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. early last year mr. quinn floated the idea that the federal government could bail out, that is the federal government, you, could bail out his state's pension program if illinois' finances took a turn for the worse. critics are pouncing saying states cannot give away big benefit packages and then expect the federal taxpayer to come to the rescue. "the chicago tribune" says the stampede of other states with pension red ink could lead to a federal taxpayer bill of over $2 trillion. that's with a t, and let me tell you, folks, that's just one estimate. others put it between 1 trillion and 25 trillion that we could potentially get to. lou dobbs is host of "lou dobbs tonight" on the fox business network, he's also a syndicated radio host. so governor quinn in illinois can't figure out how to get himself out of these pensions that they've overpromised and feel like they're going to have to underdeliver on, and he's considering making the rest of us pay for them? [laughter] >> he's considering, he's hoping, he's begging, he's wishing. the fact of the matter is governor quinn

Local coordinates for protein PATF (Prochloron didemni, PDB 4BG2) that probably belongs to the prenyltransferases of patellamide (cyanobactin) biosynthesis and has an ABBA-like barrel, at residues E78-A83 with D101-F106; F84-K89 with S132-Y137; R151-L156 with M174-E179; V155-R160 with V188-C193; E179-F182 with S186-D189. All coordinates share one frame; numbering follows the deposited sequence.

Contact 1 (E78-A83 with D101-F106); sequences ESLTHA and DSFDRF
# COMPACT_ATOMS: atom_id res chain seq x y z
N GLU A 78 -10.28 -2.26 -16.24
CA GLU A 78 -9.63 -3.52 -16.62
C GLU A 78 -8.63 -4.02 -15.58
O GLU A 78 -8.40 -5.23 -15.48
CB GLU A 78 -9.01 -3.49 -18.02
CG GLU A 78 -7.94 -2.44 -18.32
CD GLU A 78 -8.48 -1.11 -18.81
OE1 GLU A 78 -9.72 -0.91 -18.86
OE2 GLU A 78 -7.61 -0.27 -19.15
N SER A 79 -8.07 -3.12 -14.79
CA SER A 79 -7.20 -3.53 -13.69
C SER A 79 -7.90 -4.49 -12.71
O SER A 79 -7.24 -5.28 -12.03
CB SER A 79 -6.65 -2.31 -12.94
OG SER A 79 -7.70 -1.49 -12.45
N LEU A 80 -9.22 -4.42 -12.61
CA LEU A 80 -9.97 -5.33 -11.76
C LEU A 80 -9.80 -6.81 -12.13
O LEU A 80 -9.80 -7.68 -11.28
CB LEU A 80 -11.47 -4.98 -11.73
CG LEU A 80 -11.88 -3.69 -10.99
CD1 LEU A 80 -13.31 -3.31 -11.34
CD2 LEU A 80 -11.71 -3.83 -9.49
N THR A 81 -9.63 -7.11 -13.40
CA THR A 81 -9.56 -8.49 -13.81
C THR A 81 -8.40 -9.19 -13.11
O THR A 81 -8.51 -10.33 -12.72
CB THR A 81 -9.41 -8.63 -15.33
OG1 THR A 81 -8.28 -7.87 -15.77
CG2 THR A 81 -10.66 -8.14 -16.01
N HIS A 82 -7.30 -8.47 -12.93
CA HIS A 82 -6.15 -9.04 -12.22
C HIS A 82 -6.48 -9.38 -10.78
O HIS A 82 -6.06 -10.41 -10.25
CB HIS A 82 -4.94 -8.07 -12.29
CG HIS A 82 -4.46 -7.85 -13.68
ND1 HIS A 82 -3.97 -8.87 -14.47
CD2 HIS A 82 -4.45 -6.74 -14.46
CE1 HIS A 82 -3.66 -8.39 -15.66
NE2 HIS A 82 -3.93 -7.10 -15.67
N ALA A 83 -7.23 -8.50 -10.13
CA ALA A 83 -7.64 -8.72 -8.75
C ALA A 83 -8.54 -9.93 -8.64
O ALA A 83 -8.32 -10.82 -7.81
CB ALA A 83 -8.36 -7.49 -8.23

the first one work out? he wants to hire more government workers? he wants to pick with winners and losers solyndra, losers in his case. we know where that leads. we have seen the last four years. we don't want four more years like the last four years. >> reporter: the debate at the university on long island is going to include foreign policy. to that end the governor is rolling out the foreign policy ball. he has a big speech on foreign policy at virginia military institute in lexington. >> gregg: tell us how big the first debate is playing out in the campaign ads. >> reporter: both sides are trying to portray the other as the bigger fiber. he has new ad from both campaigns and both are saying the other is untruthful from taxes to anything under the sun. take a look. >> i don't have five trillion dollar tax cut. if you just implemented it would cut five trillion dollars. >> i will not produce the taxes paid by high income americans. >> is that actually true? >> the latest, not telling the truth about mitt romney's tax plan. the ap says doesn't add up. abc news, mostly fiction. >> it won't
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